Long claws can get caught on things in the house and a torn claw may be the outcome of such an occurrence. Spokane cat owners hare taking precautions to prevent this tragedy. .
Cat scratching posts, trees and platforms are not for ever and a day enough to keep your cat’s nails trim and they have no effect at all if the cat doesn’t want to use them.
Ingrown nails can form when the nail grows around into a sphere and slices the foot pad. Polydactyl cats are particularly prone to this syndrome. If left untreated, ingrown nails are agonizing for the cat and their paws can become infected.
Claws are created from keratin, the same substance that makes hair. They grow constantly just like human finger and toe nails. There are five claws on each forepaw but only four on each of the hind paws that will necessitate clipping.
Sharp cat claws will shred furniture, rugs, screen doors, and drapes.
It is always superior to trim cat’s claws instead of having them surgically removed. Many veterinarians will refuse to do it for ethical reasons. A cat cannot defend her/himself from other animals or even get away up a tree with no claws.
Before trimming your cat’s claws, gather all of the supplies you will need. Obtain a pair of safety type nail clippers from a pet store; they are generally around $10. You should also have some styptic powder handy in case of bleeding. Keep some kitty treats nearby too, so your feline will get positive support when the procedure ends with ringing success. A large towel is beneficial to hold a frightened, stressed out cat steady and help keep her/him calm.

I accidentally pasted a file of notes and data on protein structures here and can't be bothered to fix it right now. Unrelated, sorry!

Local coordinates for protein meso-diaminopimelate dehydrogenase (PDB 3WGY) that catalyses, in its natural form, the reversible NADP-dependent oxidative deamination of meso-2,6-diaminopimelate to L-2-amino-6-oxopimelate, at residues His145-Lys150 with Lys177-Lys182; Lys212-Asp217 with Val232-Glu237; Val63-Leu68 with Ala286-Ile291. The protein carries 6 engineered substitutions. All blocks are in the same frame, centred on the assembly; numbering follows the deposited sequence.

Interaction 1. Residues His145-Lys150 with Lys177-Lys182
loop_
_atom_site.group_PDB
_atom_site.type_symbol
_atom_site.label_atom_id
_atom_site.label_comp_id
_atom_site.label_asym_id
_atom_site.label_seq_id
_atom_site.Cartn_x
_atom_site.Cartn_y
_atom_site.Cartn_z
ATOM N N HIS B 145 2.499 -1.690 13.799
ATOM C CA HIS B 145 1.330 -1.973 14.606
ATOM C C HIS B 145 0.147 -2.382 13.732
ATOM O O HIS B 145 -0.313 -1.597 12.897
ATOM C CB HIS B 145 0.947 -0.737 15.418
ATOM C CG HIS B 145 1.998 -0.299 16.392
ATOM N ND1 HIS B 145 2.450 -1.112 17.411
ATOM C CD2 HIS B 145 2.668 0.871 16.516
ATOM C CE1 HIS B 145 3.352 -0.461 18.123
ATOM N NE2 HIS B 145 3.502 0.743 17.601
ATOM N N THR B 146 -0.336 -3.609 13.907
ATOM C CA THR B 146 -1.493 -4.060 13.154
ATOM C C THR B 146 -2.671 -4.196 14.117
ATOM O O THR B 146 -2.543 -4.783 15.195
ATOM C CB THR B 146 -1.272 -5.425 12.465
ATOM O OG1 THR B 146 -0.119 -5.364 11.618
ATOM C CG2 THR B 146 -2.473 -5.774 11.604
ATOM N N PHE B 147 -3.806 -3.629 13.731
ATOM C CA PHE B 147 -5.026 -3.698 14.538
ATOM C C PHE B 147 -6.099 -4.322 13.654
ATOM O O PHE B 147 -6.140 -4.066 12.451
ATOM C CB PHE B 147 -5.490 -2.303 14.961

This is not an activity that should be done quickly. You can get your cat ready for nail clipping by simply spending a week gently massaging your cat’s paws and preparing her/him for the claw clipping session.
Position one finger on the cat’s food pad and tenderly push the claw so that it is visible through the fur. This might take greater manual nimbleness if you have a long-haired cat with furry, little feet.
Don’t feel like you have to finish the entire process in one session. If your cat seems frazzled, try doing just one paw per day.
Trim each nail to just beyond the spot where it begins to curve.
Only trim the white tip of the claw. Under no circumstance whatsoever do you clip the pink or darker part of the nail which is closer to the foot pad. The tiny vein which runs down the nail is called the quick, and it is as a rule, visible. It is only essential to snip a small portion of the pointed end of the claw so it becomes dulled.
It’ is much better to clip too little than too much.
Cats possess sweat glands between their paw pads, and by scratching, there are sending off their scent and marking their territory.
Some people opt to using “Peticure” or “Pedipaws” electric nail trimmers as seen on TV. You can also have your veterinarian trim your cat’s claws, if you don’t feel comfortable doing so.